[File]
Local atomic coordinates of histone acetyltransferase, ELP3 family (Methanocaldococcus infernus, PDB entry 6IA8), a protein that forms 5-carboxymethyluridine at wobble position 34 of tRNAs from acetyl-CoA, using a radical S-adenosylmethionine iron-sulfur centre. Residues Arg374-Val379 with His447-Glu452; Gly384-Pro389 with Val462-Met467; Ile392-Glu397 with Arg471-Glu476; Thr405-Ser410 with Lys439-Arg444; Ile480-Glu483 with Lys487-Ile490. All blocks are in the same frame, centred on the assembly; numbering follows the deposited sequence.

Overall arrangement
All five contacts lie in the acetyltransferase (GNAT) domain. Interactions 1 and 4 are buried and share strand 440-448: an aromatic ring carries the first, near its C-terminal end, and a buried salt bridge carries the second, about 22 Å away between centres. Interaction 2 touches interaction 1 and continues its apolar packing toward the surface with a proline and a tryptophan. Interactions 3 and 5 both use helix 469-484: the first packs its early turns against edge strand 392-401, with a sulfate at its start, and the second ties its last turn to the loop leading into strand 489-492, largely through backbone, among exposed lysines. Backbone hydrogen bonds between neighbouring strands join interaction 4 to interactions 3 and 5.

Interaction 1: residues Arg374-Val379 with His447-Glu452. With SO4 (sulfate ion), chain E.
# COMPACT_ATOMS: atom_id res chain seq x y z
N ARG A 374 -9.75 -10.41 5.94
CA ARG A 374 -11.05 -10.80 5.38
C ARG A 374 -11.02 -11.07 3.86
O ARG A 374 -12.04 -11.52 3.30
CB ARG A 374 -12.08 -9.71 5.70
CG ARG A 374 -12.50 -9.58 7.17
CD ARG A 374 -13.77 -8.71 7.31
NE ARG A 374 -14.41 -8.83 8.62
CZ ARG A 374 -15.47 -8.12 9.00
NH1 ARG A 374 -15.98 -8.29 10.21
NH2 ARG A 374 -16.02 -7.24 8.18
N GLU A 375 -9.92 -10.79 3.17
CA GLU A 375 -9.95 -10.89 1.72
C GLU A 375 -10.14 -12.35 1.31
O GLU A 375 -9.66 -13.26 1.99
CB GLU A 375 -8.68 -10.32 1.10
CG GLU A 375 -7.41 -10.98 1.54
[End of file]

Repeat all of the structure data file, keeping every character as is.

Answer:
Local atomic coordinates of histone acetyltransferase, ELP3 family (Methanocaldococcus infernus, PDB entry 6IA8), a protein that forms 5-carboxymethyluridine at wobble position 34 of tRNAs from acetyl-CoA, using a radical S-adenosylmethionine iron-sulfur centre. Residues Arg374-Val379 with His447-Glu452; Gly384-Pro389 with Val462-Met467; Ile392-Glu397 with Arg471-Glu476; Thr405-Ser410 with Lys439-Arg444; Ile480-Glu483 with Lys487-Ile490. All blocks are in the same frame, centred on the assembly; numbering follows the deposited sequence.

Overall arrangement
All five contacts lie in the acetyltransferase (GNAT) domain. Interactions 1 and 4 are buried and share strand 440-448: an aromatic ring carries the first, near its C-terminal end, and a buried salt bridge carries the second, about 22 Å away between centres. Interaction 2 touches interaction 1 and continues its apolar packing toward the surface with a proline and a tryptophan. Interactions 3 and 5 both use helix 469-484: the first packs its early turns against edge strand 392-401, with a sulfate at its start, and the second ties its last turn to the loop leading into strand 489-492, largely through backbone, among exposed lysines. Backbone hydrogen bonds between neighbouring strands join interaction 4 to interactions 3 and 5.

Interaction 1: residues Arg374-Val379 with His447-Glu452. With SO4 (sulfate ion), chain E.
# COMPACT_ATOMS: atom_id res chain seq x y z
N ARG A 374 -9.75 -10.41 5.94
CA ARG A 374 -11.05 -10.80 5.38
C ARG A 374 -11.02 -11.07 3.86
O ARG A 374 -12.04 -11.52 3.30
CB ARG A 374 -12.08 -9.71 5.70
CG ARG A 374 -12.50 -9.58 7.17
CD ARG A 374 -13.77 -8.71 7.31
NE ARG A 374 -14.41 -8.83 8.62
CZ ARG A 374 -15.47 -8.12 9.00
NH1 ARG A 374 -15.98 -8.29 10.21
NH2 ARG A 374 -16.02 -7.24 8.18
N GLU A 375 -9.92 -10.79 3.17
CA GLU A 375 -9.95 -10.89 1.72
C GLU A 375 -10.14 -12.35 1.31
O GLU A 375 -9.66 -13.26 1.99
CB GLU A 375 -8.68 -10.32 1.10
CG GLU A 375 -7.41 -10.98 1.54